I want to highlight how my daily routine has not changed drastically in the wake of the coronavirus, but it has been radicalised. I usually work alone, from home, occasionally out on specific projects; I collaborate with a large group of people, but we communicate by email, Zoom or Skype; a large part of my time is spent on developing projects for open calls. Other activities are reviewing texts, studying or management work: handling information. A precarious job in its material conditions and in its future perspectives. These are the conditions of what some authors from Italian post-operaism, such as Franco 'Bifo' Berardi or Maurizio Lazzarato, call "cognitariat", where the worker's body becomes part of a technical chain in the infosphere, a virtual place formed by psychochemical flows of data. The "cognitariat" (of "cognitive" and "proletariat") is characterised by the high need for flexible schedules, services and travel (now impossible), and a lack of solidarity, of class consciousness. Much of the blame for this lack of solidarity lies with the spatial organization of labor under cognitive capitalism: if the proletariat had the factory as a common place where they could physically recognize themselves as part of a larger collective, the cognitariat is fractured, divided into capsules connected among themselves. A plethora of peripheral spaces from which to work, hidden from each other.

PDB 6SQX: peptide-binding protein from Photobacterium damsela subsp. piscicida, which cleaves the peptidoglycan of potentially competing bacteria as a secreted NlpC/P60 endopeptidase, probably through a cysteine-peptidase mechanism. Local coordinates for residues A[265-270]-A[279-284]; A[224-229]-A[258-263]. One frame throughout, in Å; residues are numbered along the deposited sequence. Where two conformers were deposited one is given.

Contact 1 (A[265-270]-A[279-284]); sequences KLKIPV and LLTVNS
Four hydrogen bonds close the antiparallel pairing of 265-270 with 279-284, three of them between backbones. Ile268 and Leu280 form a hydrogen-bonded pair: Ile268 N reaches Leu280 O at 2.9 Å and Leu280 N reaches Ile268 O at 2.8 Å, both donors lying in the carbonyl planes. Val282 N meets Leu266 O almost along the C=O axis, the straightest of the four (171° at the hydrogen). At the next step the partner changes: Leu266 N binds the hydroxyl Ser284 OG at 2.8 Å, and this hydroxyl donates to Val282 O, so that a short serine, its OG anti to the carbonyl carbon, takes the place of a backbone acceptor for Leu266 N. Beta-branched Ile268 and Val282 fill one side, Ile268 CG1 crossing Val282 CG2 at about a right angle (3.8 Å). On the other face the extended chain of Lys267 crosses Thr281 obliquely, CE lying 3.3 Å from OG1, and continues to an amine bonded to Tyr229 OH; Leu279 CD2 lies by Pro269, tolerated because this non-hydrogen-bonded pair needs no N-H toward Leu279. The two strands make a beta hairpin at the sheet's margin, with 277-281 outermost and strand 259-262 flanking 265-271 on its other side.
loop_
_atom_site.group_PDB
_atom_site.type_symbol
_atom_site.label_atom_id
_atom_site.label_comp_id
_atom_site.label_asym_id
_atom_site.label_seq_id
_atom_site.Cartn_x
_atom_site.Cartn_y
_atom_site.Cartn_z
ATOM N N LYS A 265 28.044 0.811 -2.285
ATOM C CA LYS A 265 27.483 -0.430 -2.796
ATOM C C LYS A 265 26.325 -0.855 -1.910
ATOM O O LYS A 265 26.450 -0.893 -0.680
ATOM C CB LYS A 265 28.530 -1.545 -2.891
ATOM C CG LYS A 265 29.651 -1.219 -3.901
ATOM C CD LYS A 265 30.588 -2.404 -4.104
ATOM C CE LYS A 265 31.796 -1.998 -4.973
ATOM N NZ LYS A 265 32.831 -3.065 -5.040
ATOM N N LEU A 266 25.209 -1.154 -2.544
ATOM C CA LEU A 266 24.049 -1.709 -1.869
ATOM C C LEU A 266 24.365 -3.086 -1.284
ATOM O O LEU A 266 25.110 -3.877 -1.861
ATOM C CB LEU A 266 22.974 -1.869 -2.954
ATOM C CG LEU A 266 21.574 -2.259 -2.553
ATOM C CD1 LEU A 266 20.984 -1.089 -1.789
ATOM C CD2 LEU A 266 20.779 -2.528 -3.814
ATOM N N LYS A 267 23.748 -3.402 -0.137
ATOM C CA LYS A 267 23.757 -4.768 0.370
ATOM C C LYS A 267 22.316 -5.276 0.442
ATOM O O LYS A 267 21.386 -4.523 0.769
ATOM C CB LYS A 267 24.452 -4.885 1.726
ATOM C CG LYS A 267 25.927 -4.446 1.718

In a recent interview, the Cameroonian philosopher Achille Mbembe said that the power to kill has been "democratized" at the moment when our body and its contact with others has been transformed into a potential weapon in this pandemic.[1] A discourse that justifies controlling the movement of bodies, a fundamental part of what the philosopher calls "necropolitics," the power to "kill and let live”. Mbembe takes the paradigmatic example of Palestine to analyze the deployment of a power that controls populations through the creation of internal borders and limits, a militarization of daily life that fragments space, and creating checkpoints that require official permits for movement between different places.[2] These are some of the procedures that we have seen implemented since the beginning of the quarantine, but these are not new techniques. These are strategies that, for example, we find expanding the southern border of Europe, so that it ceases to be a wall and becomes a series of "operations" which take place in many places and through different institutions, being internalized by means of racist mechanisms. These are techniques aimed at segregating the population. The Argentine sociologist Diego Sztulwark analyses how the transformations of contemporary "post-fascist" neoliberalism replace confidence in progress with an obsession with security: "The appeal to xenophobia, sexism and classism arises in response to and as a substitute for the values of liberal multiculturalism typical of a phase of capitalism that dreamed of a world without borders, while at the same time administering them with cruelty".[3]